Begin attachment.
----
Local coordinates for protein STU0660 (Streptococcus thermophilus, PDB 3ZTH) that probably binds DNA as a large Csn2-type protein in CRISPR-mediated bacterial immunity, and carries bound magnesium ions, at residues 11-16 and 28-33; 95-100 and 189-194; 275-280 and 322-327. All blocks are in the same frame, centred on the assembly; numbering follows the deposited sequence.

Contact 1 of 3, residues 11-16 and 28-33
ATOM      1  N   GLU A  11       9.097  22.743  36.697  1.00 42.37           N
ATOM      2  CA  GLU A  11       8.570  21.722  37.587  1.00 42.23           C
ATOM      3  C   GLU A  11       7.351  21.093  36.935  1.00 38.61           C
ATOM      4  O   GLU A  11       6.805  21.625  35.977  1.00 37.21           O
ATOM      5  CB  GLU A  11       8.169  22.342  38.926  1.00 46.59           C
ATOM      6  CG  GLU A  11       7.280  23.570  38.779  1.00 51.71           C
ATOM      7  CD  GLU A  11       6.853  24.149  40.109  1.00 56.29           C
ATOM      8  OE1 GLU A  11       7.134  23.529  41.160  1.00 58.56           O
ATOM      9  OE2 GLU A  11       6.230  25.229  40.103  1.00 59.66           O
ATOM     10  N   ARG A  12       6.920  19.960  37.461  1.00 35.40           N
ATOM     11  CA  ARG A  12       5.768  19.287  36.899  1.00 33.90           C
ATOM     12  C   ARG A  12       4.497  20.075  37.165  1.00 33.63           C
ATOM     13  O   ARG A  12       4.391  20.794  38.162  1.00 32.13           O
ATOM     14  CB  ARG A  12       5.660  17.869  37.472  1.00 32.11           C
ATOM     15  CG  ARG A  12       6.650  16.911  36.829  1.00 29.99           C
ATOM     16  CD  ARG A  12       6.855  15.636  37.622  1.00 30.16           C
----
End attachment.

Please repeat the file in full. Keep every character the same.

Local coordinates for protein STU0660 (Streptococcus thermophilus, PDB 3ZTH) that probably binds DNA as a large Csn2-type protein in CRISPR-mediated bacterial immunity, and carries bound magnesium ions, at residues 11-16 and 28-33; 95-100 and 189-194; 275-280 and 322-327. All blocks are in the same frame, centred on the assembly; numbering follows the deposited sequence.

Contact 1 of 3, residues 11-16 and 28-33
ATOM      1  N   GLU A  11       9.097  22.743  36.697  1.00 42.37           N
ATOM      2  CA  GLU A  11       8.570  21.722  37.587  1.00 42.23           C
ATOM      3  C   GLU A  11       7.351  21.093  36.935  1.00 38.61           C
ATOM      4  O   GLU A  11       6.805  21.625  35.977  1.00 37.21           O
ATOM      5  CB  GLU A  11       8.169  22.342  38.926  1.00 46.59           C
ATOM      6  CG  GLU A  11       7.280  23.570  38.779  1.00 51.71           C
ATOM      7  CD  GLU A  11       6.853  24.149  40.109  1.00 56.29           C
ATOM      8  OE1 GLU A  11       7.134  23.529  41.160  1.00 58.56           O
ATOM      9  OE2 GLU A  11       6.230  25.229  40.103  1.00 59.66           O
ATOM     10  N   ARG A  12       6.920  19.960  37.461  1.00 35.40           N
ATOM     11  CA  ARG A  12       5.768  19.287  36.899  1.00 33.90           C
ATOM     12  C   ARG A  12       4.497  20.075  37.165  1.00 33.63           C
ATOM     13  O   ARG A  12       4.391  20.794  38.162  1.00 32.13           O
ATOM     14  CB  ARG A  12       5.660  17.869  37.472  1.00 32.11           C
ATOM     15  CG  ARG A  12       6.650  16.911  36.829  1.00 29.99           C
ATOM     16  CD  ARG A  12       6.855  15.636  37.622  1.00 30.16           C